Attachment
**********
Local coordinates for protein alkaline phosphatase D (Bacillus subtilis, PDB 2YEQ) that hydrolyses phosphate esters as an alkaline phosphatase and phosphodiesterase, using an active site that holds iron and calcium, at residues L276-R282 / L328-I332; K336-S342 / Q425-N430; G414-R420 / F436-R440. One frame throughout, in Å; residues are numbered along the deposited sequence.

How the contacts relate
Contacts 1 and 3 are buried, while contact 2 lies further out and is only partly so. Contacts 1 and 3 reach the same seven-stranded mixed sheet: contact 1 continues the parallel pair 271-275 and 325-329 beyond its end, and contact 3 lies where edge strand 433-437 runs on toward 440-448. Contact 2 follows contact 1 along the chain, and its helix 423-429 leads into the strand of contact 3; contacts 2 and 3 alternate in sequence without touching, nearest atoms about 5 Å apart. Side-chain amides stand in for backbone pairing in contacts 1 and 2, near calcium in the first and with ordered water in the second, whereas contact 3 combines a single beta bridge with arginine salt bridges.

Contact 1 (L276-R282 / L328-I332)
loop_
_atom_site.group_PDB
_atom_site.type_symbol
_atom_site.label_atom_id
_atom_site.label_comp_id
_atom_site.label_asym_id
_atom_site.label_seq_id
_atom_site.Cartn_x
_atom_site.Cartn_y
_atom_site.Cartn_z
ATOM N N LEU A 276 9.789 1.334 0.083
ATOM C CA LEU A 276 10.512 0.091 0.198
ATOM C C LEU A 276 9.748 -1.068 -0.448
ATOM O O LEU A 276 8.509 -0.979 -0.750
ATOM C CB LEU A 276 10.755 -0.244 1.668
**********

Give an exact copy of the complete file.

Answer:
Local coordinates for protein alkaline phosphatase D (Bacillus subtilis, PDB 2YEQ) that hydrolyses phosphate esters as an alkaline phosphatase and phosphodiesterase, using an active site that holds iron and calcium, at residues L276-R282 / L328-I332; K336-S342 / Q425-N430; G414-R420 / F436-R440. One frame throughout, in Å; residues are numbered along the deposited sequence.

How the contacts relate
Contacts 1 and 3 are buried, while contact 2 lies further out and is only partly so. Contacts 1 and 3 reach the same seven-stranded mixed sheet: contact 1 continues the parallel pair 271-275 and 325-329 beyond its end, and contact 3 lies where edge strand 433-437 runs on toward 440-448. Contact 2 follows contact 1 along the chain, and its helix 423-429 leads into the strand of contact 3; contacts 2 and 3 alternate in sequence without touching, nearest atoms about 5 Å apart. Side-chain amides stand in for backbone pairing in contacts 1 and 2, near calcium in the first and with ordered water in the second, whereas contact 3 combines a single beta bridge with arginine salt bridges.

Contact 1 (L276-R282 / L328-I332)
loop_
_atom_site.group_PDB
_atom_site.type_symbol
_atom_site.label_atom_id
_atom_site.label_comp_id
_atom_site.label_asym_id
_atom_site.label_seq_id
_atom_site.Cartn_x
_atom_site.Cartn_y
_atom_site.Cartn_z
ATOM N N LEU A 276 9.789 1.334 0.083
ATOM C CA LEU A 276 10.512 0.091 0.198
ATOM C C LEU A 276 9.748 -1.068 -0.448
ATOM O O LEU A 276 8.509 -0.979 -0.750
ATOM C CB LEU A 276 10.755 -0.244 1.668